The Federal Reserve held rates near zero on Wednesday but hinted that rate hikes might come earlier than expected and lowered its economic outlook for this year significantly.
Along with these widely anticipated moves, officials on the Federal Open Market Committee announced that they would begin withdrawing some of the incentives the central bank provided during the financial crisis. However, there was no specific indication of when this might happen.
“If progress continues broadly as expected, the committee believes that moderation in asset purchases may soon be warranted,” the FOMC said after the meeting. Respondents to a recent CNBC poll said they expect the bond buying reduction to be announced in November and started in December.
Fed chief Jerome Powell said at his post-meeting press conference that the committee was ready to move.
“While no decisions were made, participants generally felt that a gradual wind-down process, which will be completed around the middle of next year, is likely to be appropriate as long as the recovery remains on track,” he said.
For the time being, the committee unanimously voted to anchor short-term interest rates close to zero.
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However, more members are now seeing the first rate hike in 2022. In June, when members last published their economic forecasts, a narrow majority said the rate would increase in 2023.
Powell said the Fed was getting closer to its “significant further progress” targets for inflation and employment.
“On inflation, we seem to have made more than significant progress, substantial progress. That part of the test has been achieved in my opinion and so has many,” he said.
“My own view is that the test of substantial further employment advancement is virtually passed,” added Powell.
Markets initially gave up some of their gains following the Fed news, with major stocks averages still showing strong gains and government bond yields mixed.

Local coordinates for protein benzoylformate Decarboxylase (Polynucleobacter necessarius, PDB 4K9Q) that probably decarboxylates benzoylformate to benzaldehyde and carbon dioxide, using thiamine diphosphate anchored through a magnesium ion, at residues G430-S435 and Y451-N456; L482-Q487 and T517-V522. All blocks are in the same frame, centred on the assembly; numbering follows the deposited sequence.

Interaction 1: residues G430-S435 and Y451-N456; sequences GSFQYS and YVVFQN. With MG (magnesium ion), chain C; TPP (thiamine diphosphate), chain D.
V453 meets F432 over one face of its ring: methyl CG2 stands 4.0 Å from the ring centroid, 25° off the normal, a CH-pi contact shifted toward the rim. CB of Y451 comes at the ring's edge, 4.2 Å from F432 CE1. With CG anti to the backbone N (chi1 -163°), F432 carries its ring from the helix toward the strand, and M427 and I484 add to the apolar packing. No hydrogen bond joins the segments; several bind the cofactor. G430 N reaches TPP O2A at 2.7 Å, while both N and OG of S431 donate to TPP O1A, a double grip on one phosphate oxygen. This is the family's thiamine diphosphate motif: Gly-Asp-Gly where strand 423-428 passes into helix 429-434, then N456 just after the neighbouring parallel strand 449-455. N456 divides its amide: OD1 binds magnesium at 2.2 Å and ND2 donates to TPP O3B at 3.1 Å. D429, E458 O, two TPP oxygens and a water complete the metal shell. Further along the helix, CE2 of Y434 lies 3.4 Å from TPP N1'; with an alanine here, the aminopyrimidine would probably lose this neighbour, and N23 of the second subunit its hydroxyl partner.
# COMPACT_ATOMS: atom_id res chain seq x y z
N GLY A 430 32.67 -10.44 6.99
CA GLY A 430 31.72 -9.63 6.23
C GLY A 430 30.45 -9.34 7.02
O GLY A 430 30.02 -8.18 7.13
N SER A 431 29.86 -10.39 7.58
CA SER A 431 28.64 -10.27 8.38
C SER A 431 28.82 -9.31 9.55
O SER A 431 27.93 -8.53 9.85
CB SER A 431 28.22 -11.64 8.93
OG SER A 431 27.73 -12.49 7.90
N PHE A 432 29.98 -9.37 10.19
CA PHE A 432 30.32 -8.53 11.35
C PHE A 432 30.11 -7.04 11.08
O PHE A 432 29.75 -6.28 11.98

There have been some major changes to the Fed’s economic outlook, with a decline in growth prospects and higher inflation expectations.
The committee now expects GDP growth of just 5.9% this year, compared to a forecast of 7% in June. However, growth in 2022 is now set at 3.8%, down from 3.3% previously and 2.5% in 2023, an increase of a tenth of a percentage point.
The forecasts also signaled that FOMC members see inflation stronger than forecasted in June. Core inflation is projected to rise 3.7% this year, compared to the 3% forecast when members last voiced their expectations. Officials then see inflation at 2.3% in 2022, compared to the previous forecast of 2.1% and 2.2% in 2023, a tenth of a percentage point higher than the June forecast.
Including food and energy, officials expect inflation to reach 4.2% this year, up from 3.4% in June. A decline to 2.2% is expected for the next two years, little changed compared to the June outlook.
In a further step, the Fed announced that it would double the repurchase of its daily market operations from 80 billion US dollars to 160 billion US dollars.
Markets had hardly expected any major decisions from the meeting, but were at times nervous when the Fed began to slow the pace of its monthly bond purchases.
Powell said during the Fed’s annual symposium in Jackson Hole, Wyoming in August that he and others believed the central bank had reached its inflation target and could begin raising monthly minimums of $ 120 billion on government bonds and purchases reduce mortgage-backed securities.
Investors also watched the session to see what Fed officials think about the inflation outlook.
The Fed’s preferred measure of inflation – the index of consumer spending minus food and energy prices – accelerated 3.6% in July, its highest level in 30 years. However, Powell has repeatedly said that he expects price pressures to ease as supply chain factors, goods shortages and unusually high demand return to pre-pandemic levels.
Unemployment forecasts were a little more pessimistic, with the year-end unemployment rate now at 4.8%, down from 5.2% today and the June estimate of 4.5%. This follows a disappointing August payroll report that showed employment growth of just 235,000.
However, Powell said it wouldn’t take blockbuster job numbers to get the Fed to start lifting policy adjustments.
“For me it wouldn’t need a knockout, a great, super strong employment report. It would take a reasonably good employment report to feel like this test passed. Others on the committee, many on the committee, think that the test is already familiar. Others want to see more progress, “he said.
Correction: An equal number of FOMC members see a rate hike in 2022 as those who don’t, although the central bias is listed as an increase in the Fed’s summary of economic forecasts next year. An earlier version misrepresented the individual expectations of committee members. In addition, the GDP estimates for 2023 were given an incorrect number.
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